Love Is A Many Splendored Thing

February is the month that we think about love…even if we don’t want to. We are surrounded by commercials and decorations and candy as the world turns pink and red and heart-shaped. Your NCTC library is about to jump on that bandwagon. Hopefully, you will find something new and interesting or intriguing in the titles we bring you this month. Please remember: your NCTC library would LOVE to see you soon!

The following reviews, except where noted, come from the publisher.

True (and sometime unusual) love stories:

Radioactive: Marie & Pierre Curie: a tale of love & fallout Radioactive

by Lauren Redniss

QD22 .C79 R39 2011

1 copy available in Flower Mound Campus

In 1891, 24-year-old Marie Sklodowska moved from Warsaw to Paris, where she found work in the laboratory of Pierre Curie, a scientist engaged in research on heat and magnetism. They fell in love. They took their honeymoon on bicycles. They expanded the periodic table, discovering two new elements with startling properties, radium and polonium. They recognized radioactivity as an atomic property, heralding the dawn of a new scientific era. They won the Nobel Prize. Newspapers mythologized the couple’s romance, beginning articles on the Curies with “Once upon a time…” Then, in 1906, Pierre was killed in a freak accident. Marie continued their work alone. She won a second Nobel Prize in 1911, and fell in love again, this time with the married physicist Paul Langevin. Scandal ensued. Duels were fought.

Whether young or old, scientific novice or expert, no one will fail to be moved by Lauren Redniss’s eerie and wondrous evocation of one of history’s most intriguing figures.

Disappearing SpoonThe disappearing spoon: and other true tales of madness, love, and the history of the world from the periodic table of the elements.

by Sam Kean

QD466 .K37 2010

1 copy available in Flower Mound Campus

Why did Gandhi hate iodine (I, 53)? How did radium (Ra, 88) nearly ruin Marie Curie’s reputation? And why is gallium (Ga, 31) the go-to element for laboratory pranksters?*

The Periodic Table is a crowning scientific achievement, but it’s also a treasure trove of adventure, betrayal, and obsession. These fascinating tales follow every element on the table as they play out their parts in human history, and in the lives of the (frequently) mad scientists who discovered them. THE DISAPPEARING SPOON masterfully fuses science with the classic lore of invention, investigation, and discovery–from the Big Bang through the end of time.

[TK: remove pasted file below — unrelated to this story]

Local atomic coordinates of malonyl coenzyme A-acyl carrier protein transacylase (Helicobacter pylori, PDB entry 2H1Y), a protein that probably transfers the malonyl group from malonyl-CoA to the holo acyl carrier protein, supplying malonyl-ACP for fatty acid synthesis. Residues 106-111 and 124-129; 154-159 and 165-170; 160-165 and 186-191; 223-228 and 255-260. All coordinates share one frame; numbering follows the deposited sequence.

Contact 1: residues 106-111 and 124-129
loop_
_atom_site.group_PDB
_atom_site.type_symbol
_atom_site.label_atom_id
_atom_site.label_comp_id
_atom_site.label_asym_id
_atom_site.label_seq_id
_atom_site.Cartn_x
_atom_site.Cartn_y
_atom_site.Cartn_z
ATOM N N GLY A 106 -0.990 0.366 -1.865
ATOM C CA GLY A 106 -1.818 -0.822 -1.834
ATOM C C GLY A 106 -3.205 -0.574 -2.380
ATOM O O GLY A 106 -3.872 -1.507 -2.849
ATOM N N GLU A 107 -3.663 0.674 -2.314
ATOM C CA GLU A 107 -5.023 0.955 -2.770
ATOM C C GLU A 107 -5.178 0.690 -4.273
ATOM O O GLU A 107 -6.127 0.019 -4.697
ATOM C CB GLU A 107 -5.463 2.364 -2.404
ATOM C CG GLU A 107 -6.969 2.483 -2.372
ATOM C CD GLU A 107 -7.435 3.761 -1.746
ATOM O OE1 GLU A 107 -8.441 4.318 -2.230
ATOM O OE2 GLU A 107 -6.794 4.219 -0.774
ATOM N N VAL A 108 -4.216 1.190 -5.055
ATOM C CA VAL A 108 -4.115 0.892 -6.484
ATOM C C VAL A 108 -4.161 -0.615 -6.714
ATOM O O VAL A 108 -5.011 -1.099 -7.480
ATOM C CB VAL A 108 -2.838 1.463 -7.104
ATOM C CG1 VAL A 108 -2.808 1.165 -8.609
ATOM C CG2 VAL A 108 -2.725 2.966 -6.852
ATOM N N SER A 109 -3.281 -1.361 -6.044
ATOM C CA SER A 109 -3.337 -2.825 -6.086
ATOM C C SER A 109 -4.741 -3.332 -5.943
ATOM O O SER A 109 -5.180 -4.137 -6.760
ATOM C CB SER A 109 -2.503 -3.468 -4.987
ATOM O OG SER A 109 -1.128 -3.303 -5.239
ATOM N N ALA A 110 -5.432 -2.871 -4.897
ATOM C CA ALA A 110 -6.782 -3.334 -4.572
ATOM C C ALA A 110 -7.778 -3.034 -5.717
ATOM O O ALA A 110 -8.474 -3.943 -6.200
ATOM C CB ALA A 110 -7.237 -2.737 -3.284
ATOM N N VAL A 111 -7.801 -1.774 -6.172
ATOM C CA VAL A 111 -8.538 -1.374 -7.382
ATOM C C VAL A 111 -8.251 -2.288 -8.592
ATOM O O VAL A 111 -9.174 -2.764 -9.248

Robert BollingRobert Bolling woos Anne Miller: love and courtship in Colonial Virginia, 1760

by Robert Bolling, b. 1738

F 229 .B68 1990

1 copy available in Gainesville Campus

This courtship journal describes Bolling’s wooing of Anne Miller between January and September, 1760. It offers wonderful glimpses of the culture of upper-class Virginians. Most noteworthy is the evidence about the great frequency of social visits and the privacy of those visits between young men and women of the Virginian planter class. The reader learns from Bolling that early in the courtship “The young Ladies passed the greatest Part of that Night in my Chamber: but, as my Nancy (Anne) was generally on a Bed with me, I had sufficient opportunity to represent the Violence of my Passion.” Hmmmm…..

Popular love stories:

Pride and PrejudicePride and prejudice

by Jane Austen

PR 4034 .P722 1981

1 copy available in Corinth Campus

Pride and Prejudice is a novel of manners by Jane Austen, first published in 1813. The story follows the main character, Elizabeth Bennet, as she deals with issues of manners, upbringing, morality, education, and marriage in the society of the landed gentry of the British Regency. Set in England in the early 19th century, Pride and Prejudice tells the story of Mr. and Mrs. Bennet’s five unmarried daughters after the rich and eligible Mr. Bingley and his status-conscious friend, Mr. Darcy, have moved into their neighborhood. Though Austen set the story at the turn of the 19th century, it retains a fascination for modern readers, continuing near the top of lists of “most loved books.” It has become one of the most popular novels in English literature, selling over 20 million copies, and receives considerable attention from literary scholars. Modern interest in the book has resulted in a number of dramatic adaptations and an abundance of novels and stories imitating Austen’s memorable characters or themes.